Upholstery webbing is the material used in the support structures of furniture. You can find upholstery webbing in the seats of chairs and surrounding the springs of your sofa, just to name a couple of places. This popular material has a number of variations, and knowing what kind is in your furniture can help you with restoration or replacement efforts.
Other People Are Reading
Also called black and white webbing, English webbing is the most popular style used in European furniture. This pure forms of this material are composed of pure flax fibres, and are they often wove to form a black and white pattern. Lesser quality English upholstery webbing will include small percentages of jute (a vegetable fibre), cotton, hemp or linen.
Pure English webbing is known for its resilience; installed correctly, English webbing can maintain its strength and support structure for decades. English webbing is generally sold in pieces varying in width from 2 to 2 ¼ inches, and in length from 18 to 36 yards per piece.
Jute webbing is the most common upholstery webbing used in furniture from the United States. Jute webbing is graded in retailers according to the tightness of its weave. The tighter the weave, the stronger the webbing will be, and so it will hold more weight.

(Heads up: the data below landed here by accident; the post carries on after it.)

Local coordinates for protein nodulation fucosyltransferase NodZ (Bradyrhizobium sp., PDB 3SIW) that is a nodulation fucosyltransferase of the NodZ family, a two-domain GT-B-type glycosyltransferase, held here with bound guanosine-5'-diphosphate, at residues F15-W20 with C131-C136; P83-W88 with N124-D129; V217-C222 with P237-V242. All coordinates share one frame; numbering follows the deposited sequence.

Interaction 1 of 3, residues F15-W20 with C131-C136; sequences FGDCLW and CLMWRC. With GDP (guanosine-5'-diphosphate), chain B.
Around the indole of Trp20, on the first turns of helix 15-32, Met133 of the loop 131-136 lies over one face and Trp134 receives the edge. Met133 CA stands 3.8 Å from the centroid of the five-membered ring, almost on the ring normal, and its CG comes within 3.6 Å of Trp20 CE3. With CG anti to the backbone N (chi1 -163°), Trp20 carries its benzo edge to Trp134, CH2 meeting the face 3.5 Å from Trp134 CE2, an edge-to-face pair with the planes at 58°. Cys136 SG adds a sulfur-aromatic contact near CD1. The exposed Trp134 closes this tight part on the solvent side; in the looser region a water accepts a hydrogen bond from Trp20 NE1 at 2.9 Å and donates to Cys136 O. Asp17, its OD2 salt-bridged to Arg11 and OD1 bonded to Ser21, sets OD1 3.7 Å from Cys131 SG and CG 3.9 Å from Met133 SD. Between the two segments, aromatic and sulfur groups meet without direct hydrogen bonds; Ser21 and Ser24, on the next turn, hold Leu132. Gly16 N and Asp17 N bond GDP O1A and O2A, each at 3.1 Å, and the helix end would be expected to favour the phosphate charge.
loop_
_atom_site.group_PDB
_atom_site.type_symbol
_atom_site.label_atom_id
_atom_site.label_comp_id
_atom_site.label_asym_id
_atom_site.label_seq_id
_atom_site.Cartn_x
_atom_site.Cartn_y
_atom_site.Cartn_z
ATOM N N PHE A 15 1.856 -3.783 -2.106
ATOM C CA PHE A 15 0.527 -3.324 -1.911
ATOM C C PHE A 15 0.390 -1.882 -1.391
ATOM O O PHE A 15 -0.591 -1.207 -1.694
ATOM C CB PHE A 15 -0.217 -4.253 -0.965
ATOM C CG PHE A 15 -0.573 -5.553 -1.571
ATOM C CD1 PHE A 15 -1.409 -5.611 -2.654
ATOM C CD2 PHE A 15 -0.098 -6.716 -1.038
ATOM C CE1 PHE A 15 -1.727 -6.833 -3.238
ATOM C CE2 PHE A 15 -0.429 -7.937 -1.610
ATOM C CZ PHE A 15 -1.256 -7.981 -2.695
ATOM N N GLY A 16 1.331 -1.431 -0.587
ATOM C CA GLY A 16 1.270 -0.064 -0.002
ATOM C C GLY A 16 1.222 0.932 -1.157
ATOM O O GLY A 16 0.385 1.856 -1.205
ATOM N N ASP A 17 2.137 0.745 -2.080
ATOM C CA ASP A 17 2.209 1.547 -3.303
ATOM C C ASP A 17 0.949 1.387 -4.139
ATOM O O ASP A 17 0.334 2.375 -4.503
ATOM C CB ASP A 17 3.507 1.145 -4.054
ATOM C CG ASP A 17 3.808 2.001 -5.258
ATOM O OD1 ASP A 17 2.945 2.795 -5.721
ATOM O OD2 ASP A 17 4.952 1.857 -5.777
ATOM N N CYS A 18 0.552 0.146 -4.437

In retail stores, high-quality, tight-weave jute webbing is usually marked with a red stripe; this is the material used in couches that are designed to support more than one person. Lower quality jute webbing is marked with a black stripe; this type of webbing can be used in single person seating or on the backs of couches where less weight is present.
Jute webbing is generally sold in pieces 3 to 4 inches wide and up to 72 yards long.
Also called Hessian webbing, this material is used to put a finishing touch to the other webbings. Burlap webbing ranges in weave thickness from very thin (called scrim) to a very heavy weave (called spring canvas or tarpaulin). The heavy types of burlap webbing are used to surround the other webbings near the springs to add extra support to the seats; the lighter versions can be used for stuffing the arms and backs of chairs. Medium weave varieties cover the bottom of chairs for some extra support.
Burlap or Hessian webbing can be as wide as 72 inches, and can be cut to any length needed for a project.
- 20 of the funniest online reviews ever
- 14 Biggest lies people tell in online dating sites
- Hilarious things Google thinks you're trying to search for